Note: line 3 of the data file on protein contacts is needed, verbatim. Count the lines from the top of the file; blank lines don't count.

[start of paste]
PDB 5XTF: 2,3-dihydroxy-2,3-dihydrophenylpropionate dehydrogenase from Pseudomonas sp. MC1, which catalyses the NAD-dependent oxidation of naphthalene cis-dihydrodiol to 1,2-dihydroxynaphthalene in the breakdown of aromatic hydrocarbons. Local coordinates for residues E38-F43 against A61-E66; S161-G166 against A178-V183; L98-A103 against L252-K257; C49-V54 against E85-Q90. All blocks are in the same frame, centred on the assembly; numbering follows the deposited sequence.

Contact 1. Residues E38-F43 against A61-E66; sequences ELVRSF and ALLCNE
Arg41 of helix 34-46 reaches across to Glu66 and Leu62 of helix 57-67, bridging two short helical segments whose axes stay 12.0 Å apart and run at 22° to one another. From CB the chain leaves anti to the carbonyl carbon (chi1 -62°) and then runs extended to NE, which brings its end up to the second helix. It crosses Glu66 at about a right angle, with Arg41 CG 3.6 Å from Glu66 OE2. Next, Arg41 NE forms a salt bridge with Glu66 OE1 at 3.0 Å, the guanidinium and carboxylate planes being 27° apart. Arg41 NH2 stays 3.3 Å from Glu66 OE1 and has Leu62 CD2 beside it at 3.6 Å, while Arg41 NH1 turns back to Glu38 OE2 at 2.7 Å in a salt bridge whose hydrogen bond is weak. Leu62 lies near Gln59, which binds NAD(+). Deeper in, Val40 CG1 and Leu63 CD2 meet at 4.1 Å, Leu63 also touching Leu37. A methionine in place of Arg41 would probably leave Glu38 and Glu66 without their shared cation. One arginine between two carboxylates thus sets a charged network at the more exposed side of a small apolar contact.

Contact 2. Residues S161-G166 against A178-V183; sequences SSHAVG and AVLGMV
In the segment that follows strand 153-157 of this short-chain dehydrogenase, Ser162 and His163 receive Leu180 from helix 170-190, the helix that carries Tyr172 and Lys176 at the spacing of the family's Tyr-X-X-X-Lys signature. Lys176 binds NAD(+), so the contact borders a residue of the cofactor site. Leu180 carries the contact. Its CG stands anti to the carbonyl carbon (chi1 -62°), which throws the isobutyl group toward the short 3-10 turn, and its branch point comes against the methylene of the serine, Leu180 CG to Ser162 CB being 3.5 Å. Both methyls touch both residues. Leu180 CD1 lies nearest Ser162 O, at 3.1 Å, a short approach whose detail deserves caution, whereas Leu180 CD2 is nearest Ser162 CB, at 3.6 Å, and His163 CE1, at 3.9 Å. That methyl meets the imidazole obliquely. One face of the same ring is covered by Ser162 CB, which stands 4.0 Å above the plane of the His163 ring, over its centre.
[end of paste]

Arg41 of helix 34-46 reaches across to Glu66 and Leu62 of helix 57-67, bridging two short helical segments whose axes stay 12.0 Å apart and run at 22° to one another. From CB the chain leaves anti to the carbonyl carbon (chi1 -62°) and then runs extended to NE, which brings its end up to the second helix. It crosses Glu66 at about a right angle, with Arg41 CG 3.6 Å from Glu66 OE2. Next, Arg41 NE forms a salt bridge with Glu66 OE1 at 3.0 Å, the guanidinium and carboxylate planes being 27° apart. Arg41 NH2 stays 3.3 Å from Glu66 OE1 and has Leu62 CD2 beside it at 3.6 Å, while Arg41 NH1 turns back to Glu38 OE2 at 2.7 Å in a salt bridge whose hydrogen bond is weak. Leu62 lies near Gln59, which binds NAD(+). Deeper in, Val40 CG1 and Leu63 CD2 meet at 4.1 Å, Leu63 also touching Leu37. A methionine in place of Arg41 would probably leave Glu38 and Glu66 without their shared cation. One arginine between two carboxylates thus sets a charged network at the more exposed side of a small apolar contact.